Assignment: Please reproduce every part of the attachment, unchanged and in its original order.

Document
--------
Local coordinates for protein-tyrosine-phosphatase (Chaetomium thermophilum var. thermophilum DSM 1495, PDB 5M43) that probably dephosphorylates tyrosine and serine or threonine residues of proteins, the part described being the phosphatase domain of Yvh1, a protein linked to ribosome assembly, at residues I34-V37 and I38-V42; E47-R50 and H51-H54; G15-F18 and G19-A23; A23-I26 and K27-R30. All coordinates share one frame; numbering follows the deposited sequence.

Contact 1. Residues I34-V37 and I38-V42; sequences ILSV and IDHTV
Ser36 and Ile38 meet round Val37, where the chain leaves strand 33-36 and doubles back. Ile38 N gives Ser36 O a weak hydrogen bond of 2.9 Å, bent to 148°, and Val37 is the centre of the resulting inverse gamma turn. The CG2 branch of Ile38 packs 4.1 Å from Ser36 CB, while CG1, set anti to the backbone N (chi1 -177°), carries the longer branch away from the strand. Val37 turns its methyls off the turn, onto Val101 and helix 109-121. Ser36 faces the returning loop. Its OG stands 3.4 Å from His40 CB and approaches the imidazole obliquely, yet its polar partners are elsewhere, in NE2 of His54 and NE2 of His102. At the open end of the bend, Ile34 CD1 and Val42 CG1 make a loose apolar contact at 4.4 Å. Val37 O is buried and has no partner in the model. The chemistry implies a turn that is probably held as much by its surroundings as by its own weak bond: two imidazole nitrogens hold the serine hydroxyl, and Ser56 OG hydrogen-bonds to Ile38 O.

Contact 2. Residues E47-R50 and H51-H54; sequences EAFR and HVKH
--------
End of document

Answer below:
Local coordinates for protein-tyrosine-phosphatase (Chaetomium thermophilum var. thermophilum DSM 1495, PDB 5M43) that probably dephosphorylates tyrosine and serine or threonine residues of proteins, the part described being the phosphatase domain of Yvh1, a protein linked to ribosome assembly, at residues I34-V37 and I38-V42; E47-R50 and H51-H54; G15-F18 and G19-A23; A23-I26 and K27-R30. All coordinates share one frame; numbering follows the deposited sequence.

Contact 1. Residues I34-V37 and I38-V42; sequences ILSV and IDHTV
Ser36 and Ile38 meet round Val37, where the chain leaves strand 33-36 and doubles back. Ile38 N gives Ser36 O a weak hydrogen bond of 2.9 Å, bent to 148°, and Val37 is the centre of the resulting inverse gamma turn. The CG2 branch of Ile38 packs 4.1 Å from Ser36 CB, while CG1, set anti to the backbone N (chi1 -177°), carries the longer branch away from the strand. Val37 turns its methyls off the turn, onto Val101 and helix 109-121. Ser36 faces the returning loop. Its OG stands 3.4 Å from His40 CB and approaches the imidazole obliquely, yet its polar partners are elsewhere, in NE2 of His54 and NE2 of His102. At the open end of the bend, Ile34 CD1 and Val42 CG1 make a loose apolar contact at 4.4 Å. Val37 O is buried and has no partner in the model. The chemistry implies a turn that is probably held as much by its surroundings as by its own weak bond: two imidazole nitrogens hold the serine hydroxyl, and Ser56 OG hydrogen-bonds to Ile38 O.

Contact 2. Residues E47-R50 and H51-H54; sequences EAFR and HVKH